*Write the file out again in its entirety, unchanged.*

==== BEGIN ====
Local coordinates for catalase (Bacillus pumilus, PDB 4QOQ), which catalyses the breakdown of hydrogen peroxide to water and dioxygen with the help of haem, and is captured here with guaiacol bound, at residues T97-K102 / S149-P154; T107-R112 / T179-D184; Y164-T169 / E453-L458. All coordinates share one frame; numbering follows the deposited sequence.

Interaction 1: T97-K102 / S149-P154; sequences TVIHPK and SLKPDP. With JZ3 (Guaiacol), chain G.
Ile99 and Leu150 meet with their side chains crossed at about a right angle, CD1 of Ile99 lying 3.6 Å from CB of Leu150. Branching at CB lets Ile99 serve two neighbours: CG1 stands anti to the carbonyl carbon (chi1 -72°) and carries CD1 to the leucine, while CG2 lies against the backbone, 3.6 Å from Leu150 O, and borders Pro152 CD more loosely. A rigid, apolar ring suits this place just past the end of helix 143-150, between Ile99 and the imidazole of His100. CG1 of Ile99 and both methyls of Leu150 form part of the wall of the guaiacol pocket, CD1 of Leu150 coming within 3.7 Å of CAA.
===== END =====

Local coordinates for catalase (Bacillus pumilus, PDB 4QOQ), which catalyses the breakdown of hydrogen peroxide to water and dioxygen with the help of haem, and is captured here with guaiacol bound, at residues T97-K102 / S149-P154; T107-R112 / T179-D184; Y164-T169 / E453-L458. All coordinates share one frame; numbering follows the deposited sequence.

Interaction 1: T97-K102 / S149-P154; sequences TVIHPK and SLKPDP. With JZ3 (Guaiacol), chain G.
Ile99 and Leu150 meet with their side chains crossed at about a right angle, CD1 of Ile99 lying 3.6 Å from CB of Leu150. Branching at CB lets Ile99 serve two neighbours: CG1 stands anti to the carbonyl carbon (chi1 -72°) and carries CD1 to the leucine, while CG2 lies against the backbone, 3.6 Å from Leu150 O, and borders Pro152 CD more loosely. A rigid, apolar ring suits this place just past the end of helix 143-150, between Ile99 and the imidazole of His100. CG1 of Ile99 and both methyls of Leu150 form part of the wall of the guaiacol pocket, CD1 of Leu150 coming within 3.7 Å of CAA.